Pain, tingling or numbness over the palm and into the first 3 fingers may be caused by irritation to the median nerve at the carpal tunnel. This passageway into the wrist is a crowded one, so proper function is extremely important.
People who work at desks, typing with strained wrist flexion with lack of support are the most common to experience carpal tunnel symptoms. Other professions that require repetitive type wrist motion are also prone to this type of injury, such as chefs or drivers. The first step in combating CTS is addressing ergonomics of the work station. Providing support to the wrist at a keyboard, making sure the chair is the correct height to the desk.
Chiropractic care can aid in healing the injured median nerve and tendons of the forearm by mobilizing the bones of the wrist, hand and forearm. Mobilizing these structures makes sure no adhesion or restrictions in movement are limiting the space available within the carpal tunnel.
Soft tissue structures such as the muscles and ligaments of the hand and forearm are also addressed with chiropractic care. Tight muscles or fascia in the area can contribute to the limited space for the tendons and nerve to pass through. For example lets think of a chef who uses their forearms to chop ingredients daily. This individual could have a more dominant pull of the flexors of the wrist due to the overuse in their daily activities. working to stretch a short or tightened muscle, such as the wrist flexors could reduce the compression at the carpal tunnel and aid in healing the nerve damage.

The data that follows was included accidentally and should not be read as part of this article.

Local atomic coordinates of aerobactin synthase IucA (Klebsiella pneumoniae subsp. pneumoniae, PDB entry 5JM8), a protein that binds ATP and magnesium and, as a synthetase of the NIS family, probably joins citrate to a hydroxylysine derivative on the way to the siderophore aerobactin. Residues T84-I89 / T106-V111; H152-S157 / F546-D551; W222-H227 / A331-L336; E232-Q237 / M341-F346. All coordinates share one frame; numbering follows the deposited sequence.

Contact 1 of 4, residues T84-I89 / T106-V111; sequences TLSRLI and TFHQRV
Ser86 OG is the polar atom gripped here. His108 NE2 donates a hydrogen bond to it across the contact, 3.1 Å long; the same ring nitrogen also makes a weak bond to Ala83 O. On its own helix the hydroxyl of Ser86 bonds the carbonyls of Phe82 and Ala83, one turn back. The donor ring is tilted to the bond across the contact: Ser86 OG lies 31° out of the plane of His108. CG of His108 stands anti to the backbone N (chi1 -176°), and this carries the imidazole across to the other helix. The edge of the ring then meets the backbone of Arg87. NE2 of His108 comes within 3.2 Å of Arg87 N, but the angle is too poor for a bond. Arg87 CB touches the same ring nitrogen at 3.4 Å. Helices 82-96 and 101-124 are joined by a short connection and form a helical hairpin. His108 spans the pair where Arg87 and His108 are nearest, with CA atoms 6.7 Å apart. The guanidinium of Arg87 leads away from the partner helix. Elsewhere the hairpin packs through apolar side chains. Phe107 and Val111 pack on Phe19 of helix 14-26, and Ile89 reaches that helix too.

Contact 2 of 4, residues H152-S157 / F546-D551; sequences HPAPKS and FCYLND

Modalities such as electric stimulation, ultrasound or cold laser therapy may be helpful in treating this condition as well. The provider will be sure to use all the tools available that have shown positive impact in treating CTS.
Wrist splinting is helpful to maintain space during the day, and sometimes necessary to wear while sleeping if the individual is prone to sleeping with their wrists curled under and toward themselves, clamping down on the carpal tunnel space. The flexor retinaculum is a structure that you might think of as a ceiling to this tunnel. Surgical release of this structure is the end state of patients suffering from chronic unrelenting carpal tunnel syndrome. Ultimately the goal of chiropractic care is to avoid surgery and regain normal function, but in some cases surgery is necessary and we will be sure to refer you to the proper health care provider if this is the case for you.
It is important to pay attention to the extent of injury carpal tunnel can progress to. If you notice your thumb pad on the affected hand is starting to atrophy, or losing muscle tone, consult a medical professional such as a chiropractor or you primary care physician immediately. Long term damage to this nerve is much more difficult to heal, and sometimes function does not return if the damage is severe and prolonged.
So pay attention to your body and seek consultation if you think you might be experiencing carpal tunnel syndrome!
Dr. Allison Fleming and